RV tiny houses combine the best of both worlds, giving you the mobility of an RV with the chic aesthetics of a tiny house. In this article, we’ll show you 9 amazing RVs that look like tiny houses, plus everything you need to know about life in an RV tiny house.
What’s the Difference Between a Tiny House and RV?
Tiny houses and RVs have a lot in common at first glance. Both have small living quarters and can be moved from place to place. So what exactly is the difference between a tiny house and an RV?
One difference is that many tiny houses are designed to be moved occasionally. They’re more akin to mobile homes or RV park models than a typical RV. They stay in one place or only get moved periodically. Frequent time on the road can speed up structural problems.
But that’s not always the case. Many RV tiny homes are just as roadworthy as any other RV. In these cases, their appearance is the biggest thing that sets these tiny houses apart from their factory-built brethren.
Comparing most RVs side-by-side, there will be few radical differences in aesthetics. Inside and out, most RVs look pretty alike. But tiny houses have much more unique and attractive designs.
Tiny houses use a variety of aesthetics and inspirations, creating unique looks. Their owners remodel the RV tiny house, giving them a more personalized look and feel.
9 RVs That Look Like Tiny Houses
Let’s look at 9 RV tiny houses that will blow you away.
1. Roadhaus Tiny Home-RV Hybrid
The Wheelhaus Wedge is an absolutely stunning tiny home-RV hybrid with an incredible design. The Wedge combines a chic, modern design with a rustic feel for a truly one-of-a-kind RV tiny home. In fact, the Wedge has such a unique design you might not even realize it’s an RV tiny house at first glance.
The Wedge utilizes reclaimed Wyoming snow fencing to create the roofline and exterior siding for a sustainable and attractive exterior. It has many windows to let in plenty of light, including an optional beautiful glass wraparound window at the entrance.
Inside the Wedge’s 400 sq. ft. of living space, you’ll find a fully equipped kitchen with a dishwasher. You’ll also find a stylish dry bath with a European-style glass shower and high-end fixtures.
The Wheelhaus Wedge is a truly different take on an RV tiny home like no other. But despite that, it’s still certified by the RVIA as an RV!
2. 1978 Dodge Commander Makes a Gorgeous RV Tiny Home
In 2016, Jessy bought a 1978 Dodge Commander RV to turn into her own home. With such an old RV, it wasn’t an easy job. But, a year later, she finished rehabilitating and renovating her RV, creating a lovely RV tiny house she calls “Mander.”
Even more impressive, Jessy did the entire remodel herself. With such an old RV, there was a lot of work to do to get Mander in working order. She had to learn carpentry, electrical, and plumbing to do so, but she didn’t let any setbacks stop her.
Mander has a spacious, chic interior with custom cabinetry and tons of great touches. It features a well-equipped kitchen and has an extended, remodeled bathroom with a shower and composting toilet.
Jessy didn’t just fix up Mander’s interior. While Jessy has had to fix many things along the way, her RV tiny home is also fully driveable!
3. Neo-Classic Fifth Wheel Transforms into Nomadic RV Tiny Home
Shelby and her husband Rooster were no strangers to tiny living, having previously lived on a houseboat. But they wanted something more mobile to keep up with Rooster’s military life that transferred him around the country.
So in 2018, they purchased a 2006 Heartland Bighorn 3400RL fifth-wheel RV and remodeled it into the nomadic RV tiny house of their dreams. Named “Louise,” this RV tiny home features a “surf shack” inspired interior design with tons of handmade touches.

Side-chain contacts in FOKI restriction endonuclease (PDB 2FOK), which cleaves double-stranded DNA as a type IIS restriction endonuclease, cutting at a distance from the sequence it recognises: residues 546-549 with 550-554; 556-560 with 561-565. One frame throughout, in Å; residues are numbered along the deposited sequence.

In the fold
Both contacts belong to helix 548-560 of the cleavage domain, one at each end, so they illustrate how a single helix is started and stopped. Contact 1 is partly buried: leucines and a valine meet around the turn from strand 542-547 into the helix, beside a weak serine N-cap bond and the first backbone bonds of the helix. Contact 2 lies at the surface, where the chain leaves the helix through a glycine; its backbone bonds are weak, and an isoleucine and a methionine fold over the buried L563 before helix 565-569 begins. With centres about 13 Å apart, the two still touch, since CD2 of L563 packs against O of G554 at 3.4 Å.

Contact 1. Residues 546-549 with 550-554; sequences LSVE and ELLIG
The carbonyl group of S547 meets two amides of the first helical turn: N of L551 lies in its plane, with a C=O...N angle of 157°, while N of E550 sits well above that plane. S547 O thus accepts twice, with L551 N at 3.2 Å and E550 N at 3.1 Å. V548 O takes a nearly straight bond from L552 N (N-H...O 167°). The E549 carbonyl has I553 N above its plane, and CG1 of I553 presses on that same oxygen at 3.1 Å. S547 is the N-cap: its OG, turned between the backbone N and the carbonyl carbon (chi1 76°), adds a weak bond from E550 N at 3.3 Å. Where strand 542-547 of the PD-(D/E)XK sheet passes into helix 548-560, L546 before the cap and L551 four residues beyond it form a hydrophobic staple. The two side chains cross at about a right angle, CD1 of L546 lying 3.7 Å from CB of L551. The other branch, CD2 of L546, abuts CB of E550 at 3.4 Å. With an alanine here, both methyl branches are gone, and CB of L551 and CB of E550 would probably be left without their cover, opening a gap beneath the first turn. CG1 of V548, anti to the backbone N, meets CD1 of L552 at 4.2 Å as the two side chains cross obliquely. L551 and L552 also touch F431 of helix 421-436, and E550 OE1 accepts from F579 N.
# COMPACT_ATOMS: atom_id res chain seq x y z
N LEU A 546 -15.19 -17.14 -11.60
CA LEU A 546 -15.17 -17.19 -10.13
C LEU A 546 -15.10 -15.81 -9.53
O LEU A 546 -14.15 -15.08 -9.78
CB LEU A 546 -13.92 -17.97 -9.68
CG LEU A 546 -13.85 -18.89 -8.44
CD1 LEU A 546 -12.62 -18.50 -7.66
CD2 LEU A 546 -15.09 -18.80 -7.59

Inside, you’ll find custom carpentry by Rooster, plus unique decorative touches. You’ll also see handcrafted curtains and a straw hat repurposed into a lamp.
One of the most remarkable features is a special area designed just for the couple’s cat. The cat has a special space in the rear seating area to hang out and enjoy privacy.
Follow Shelbyadrift on Instagram to see all of the couple’s RV tiny home modifications.
4. 2003 Keystone Cougar Turned into a Modern Luxury RV Tiny Home
After purchasing land and starting to build their dream home, the Petrone family knew they’d need somewhere to stay. So they decided to renovate a travel trailer into an RV tiny home.
They purchased a 2003 Keystone Cougar travel trailer and got to work. In only three short weeks, they completed a luxurious remodel.
The remodeled RV tiny house has a lovely, cozy interior with tons of open space for the whole family. One of the most notable features is the rear triple bunk beds where the Petrone’s three kids sleep. Each child has a little private space, with storage at the foot of the bunks for their things.
The Petrones didn’t just remodel the inside of their RV tiny house. They also gave it a brand-new paint job. Their home has a pure white paint job that gives it a beautiful clean look.
5. Large Family Live in a 5th Wheel Bunkhouse RV Tiny Home
You might think a family of 7 could never live in an RV tiny home, but the Proha family is here to prove you wrong.
The Prohas previously lived in a dream house they built on ten acres of land in Washington state. But they realized that life just wasn’t for them. So they decided to sell the house, get in an RV and hit the road.
Their first RV was a 33-foot travel trailer that didn’t quite meet their needs. That’s when they got into their current home, an RV tiny house based on a Heartland Cyclone fifth wheel toy hauler.
They completely renovated the space to create the RV tiny house of their dreams, giving it a stunning and cozy new look.
Their RV tiny house is well equipped with a full kitchen, a master bedroom up front for mom and dad (with ensuite bathroom), and a bedroom for the kids in the rear. The kid’s area is upgraded with new flooring, extra storage, and a power system to raise and lower their bunk beds.
6. $400 RV Tiny House Camper Renovation
Being on a budget doesn’t mean you can’t have a fantastic RV tiny house. Ben and Meg Black Wolf started with a used 15′ Layton Skyline travel trailer. With only 3 weeks and $400, they completely renovated it into a beautiful tiny house.